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Forum topic by trob445 posted 07-03-2009 07:06 AM 1008 views 0 times favorited 5 replies Add to Favorites Watch
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trob445

13 posts in 3036 days


07-03-2009 07:06 AM

Went out today and completed my shopping list for hand cut joinery! Figured since I was sharpening my chisels that I would sharpen my plane irons… Well… I just cant get them sharp enough!!! They are all used/new to me planes and the plane irons don’t appear to be as thick as say a Hock iron. Would it be best to just scrap them and get new ones or keep trying to sharpen?

Wet/dry sand paper 220 to 600 grit with a honing guide. Backs polished.. yada yada… Any ideas?

Will post first cut dovetail cut this weekend…. Loving it!!

Thanks in advance


5 replies so far

View woodworm's profile

woodworm

14164 posts in 3057 days


#1 posted 07-03-2009 05:49 PM

Try to make micro bevel (secondry bevel) if you haven’t.

-- masrol, kuala lumpur, MY.

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Cantputjamontoast

416 posts in 2899 days


#2 posted 07-03-2009 07:05 PM

This advice is from a man “who can’t put jam on toast”
But listen up.

Get the Vertas MK2 honing guide. Best $60 you could spend.
Find the nearest woodcraft store they have 2000 grit paper for .50 per sheet.

Start with the 220 and flatten the backs. NOT YADDA YADDA. Flatten the backs it is very important!!!!!

Look up the scary sharp method and use the honing guide. You will be amazed at the sharpness and proud of your self sufficiency. Go all the way through the grit sizes to 2000. You will be amazed.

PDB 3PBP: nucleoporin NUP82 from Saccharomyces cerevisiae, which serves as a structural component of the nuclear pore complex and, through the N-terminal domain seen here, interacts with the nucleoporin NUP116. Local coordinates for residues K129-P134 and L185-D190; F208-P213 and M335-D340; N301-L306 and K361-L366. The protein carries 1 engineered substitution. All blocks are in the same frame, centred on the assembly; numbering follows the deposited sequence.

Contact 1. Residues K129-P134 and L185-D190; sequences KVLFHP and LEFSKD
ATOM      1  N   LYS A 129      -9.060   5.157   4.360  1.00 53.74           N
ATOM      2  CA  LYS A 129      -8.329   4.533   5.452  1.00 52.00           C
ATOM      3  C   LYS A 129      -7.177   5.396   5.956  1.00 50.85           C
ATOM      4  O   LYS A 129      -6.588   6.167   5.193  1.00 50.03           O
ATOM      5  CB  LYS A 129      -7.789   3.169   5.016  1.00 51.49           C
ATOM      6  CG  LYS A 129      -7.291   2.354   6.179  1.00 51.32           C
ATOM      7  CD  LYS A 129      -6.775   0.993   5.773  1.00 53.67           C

Or I bought Karson”s Tromek and I will sharpen them for 5 bucks each and you will be dependent on somebody else.

Stick with it. Nothing is as nice as a tool you sharpened yourself and the ability to bring it back once you begin to feel your self having to work it harder. I’m making strop this weekend come hell or high water.

-- "Not skilled enough to wipe jam on toast!"

View lwllms's profile

lwllms

555 posts in 2748 days


#3 posted 07-03-2009 07:43 PM

My experience is that nearly all sharpening problems come from the flat face of the tool. Dubbing (inevitable with sand paper sharpening) from sand paper, out of flat stones or even intentional dubbing from the “ruler trick” is usually the cause. Make sure you’ve worked all the way to the edge on the flat face with each grit you use and make sure you raise a wire edge at each step. Throw away your honing guide if you’re using one and concentrate on the flat face, not the bevel.

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trob445

13 posts in 3036 days


#4 posted 07-04-2009 01:13 AM

Thanks guys… I’ll double check my backs and get the 2000 grit paper..

enjoy your 4th!

View PurpLev's profile

PurpLev

8523 posts in 3115 days


#5 posted 07-04-2009 01:24 AM

make sure your sand paper is on a deadflat surface. you should go higher than 600 … I use 1000, and 2000 as final. make sure that both back and bevel are sharpened properly= even across the width of the blade, and all the way to the tip/edge.

with 2000 grit you should get mirror polish on the blades – no visible scratch marks on both back and bevel.

microbevel will not give you a sharper blade… it will however help you spend less time sharpening NEXT time around…

if you can’t get these blades sharp – you won’t be able to get a hock blade sharp… don’t go spending anymore money before you learn to properly sharpen your blades.

good luck, and hope you’ll ‘get it’ soon – it does take some practice – just don’t give up – it’s worth it.

-- ㊍ When in doubt - There is no doubt - Go the safer route.

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